Empowering Decision Making: Consent vs Consensus
Quote: “Nothing is what happens when everyone has to agree” – Seth Godin
I have been working with an executive team that has found themselves in circular discussions around important decisions. It has resulted in frustration with many decision-deadlocks falling on the already-too-busy CEO to make the final call.
We have been exploring the concept of Consent vs Consensus decision-making, alongside ensuring clear accountabilities, to untangle why decisions become circular.
Consent vs Consensus:
Consensus decision-making is when you seek agreement before finalising a decision.
The downside with consensus decision-making is that often decision finalisation can become circular – with any suggestion of disagreement causing the need for repeated conversation. Circular conversations are frustrating – for both those who agree and disagree.
Consent decision-making does not require agreement to finalise a decision. Consent decision-making is when you process whether there are any significant objections before finalising a decision.
The Consent Decision-Making process:
A consent decision-making approach minimises frustration by following these steps to reach a decision:
- Be clear on who is the accountable decision-maker.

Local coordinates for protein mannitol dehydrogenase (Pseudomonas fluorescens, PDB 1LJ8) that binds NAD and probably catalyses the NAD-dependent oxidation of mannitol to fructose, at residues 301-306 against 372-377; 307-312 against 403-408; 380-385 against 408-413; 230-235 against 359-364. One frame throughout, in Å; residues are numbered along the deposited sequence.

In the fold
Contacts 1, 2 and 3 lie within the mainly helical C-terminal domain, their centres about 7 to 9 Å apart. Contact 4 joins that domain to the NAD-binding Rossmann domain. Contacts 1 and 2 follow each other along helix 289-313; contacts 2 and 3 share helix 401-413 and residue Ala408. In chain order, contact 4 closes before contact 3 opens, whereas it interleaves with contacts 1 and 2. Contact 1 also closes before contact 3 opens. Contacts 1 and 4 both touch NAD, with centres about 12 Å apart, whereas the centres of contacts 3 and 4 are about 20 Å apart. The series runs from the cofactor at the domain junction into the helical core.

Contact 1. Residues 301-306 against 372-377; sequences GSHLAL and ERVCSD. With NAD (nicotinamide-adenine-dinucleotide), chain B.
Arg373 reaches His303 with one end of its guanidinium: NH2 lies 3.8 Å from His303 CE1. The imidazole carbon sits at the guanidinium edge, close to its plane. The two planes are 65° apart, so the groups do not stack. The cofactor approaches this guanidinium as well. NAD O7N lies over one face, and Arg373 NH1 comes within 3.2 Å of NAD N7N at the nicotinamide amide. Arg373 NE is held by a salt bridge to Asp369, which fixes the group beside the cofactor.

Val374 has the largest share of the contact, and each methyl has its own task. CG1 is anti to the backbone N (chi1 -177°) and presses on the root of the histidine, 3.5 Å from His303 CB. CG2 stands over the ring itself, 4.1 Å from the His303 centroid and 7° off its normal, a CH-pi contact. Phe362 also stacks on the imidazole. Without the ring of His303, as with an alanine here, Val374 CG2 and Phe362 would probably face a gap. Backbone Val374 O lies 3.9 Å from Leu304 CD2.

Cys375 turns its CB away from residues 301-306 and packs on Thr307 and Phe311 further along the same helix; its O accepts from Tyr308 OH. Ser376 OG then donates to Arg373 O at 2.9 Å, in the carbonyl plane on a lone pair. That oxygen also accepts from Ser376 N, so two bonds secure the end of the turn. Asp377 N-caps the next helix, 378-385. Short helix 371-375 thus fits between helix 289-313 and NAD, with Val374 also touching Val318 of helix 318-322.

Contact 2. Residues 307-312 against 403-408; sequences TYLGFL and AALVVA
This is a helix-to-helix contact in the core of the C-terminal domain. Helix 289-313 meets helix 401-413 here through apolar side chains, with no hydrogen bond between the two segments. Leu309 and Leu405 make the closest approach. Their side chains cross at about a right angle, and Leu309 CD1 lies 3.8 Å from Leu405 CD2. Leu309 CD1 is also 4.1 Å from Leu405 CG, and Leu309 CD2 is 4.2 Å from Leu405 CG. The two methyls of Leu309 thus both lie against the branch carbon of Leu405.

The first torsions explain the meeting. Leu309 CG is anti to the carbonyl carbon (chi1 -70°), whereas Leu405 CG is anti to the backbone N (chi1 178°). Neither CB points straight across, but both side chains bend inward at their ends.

- The accountable decision-maker listens to everyone’s collective wisdom and knowledge and shares their final decision.
- Ask the following question: “Will this decision outcome cause harm?”
- If the answer is yes, then we collaborate around what the objector is seeing or sensing.
- The accountable decision-maker makes the final decision once all of the objections have been heard and processed.
What’s essential to support consent-based decision making:
- Clear accountabilities on who is responsible for the decision outcome
- Acknowledgement and the ability to adapt and course-correct if the decision was wrong
Note: Consent based decision-making still requires collaboration and curiosity – to understand the enterprise system view to make an informed, accountable decision.
Bonus – Disagree & Commit:
One tool that the Amazon leadership team uses when they find themselves in disagreement with the final decision is to say, “I disagree and commit.”
Disagreeing and committing creates a foundation of team trust – that you do have team commitment even though you do not have perfect agreement.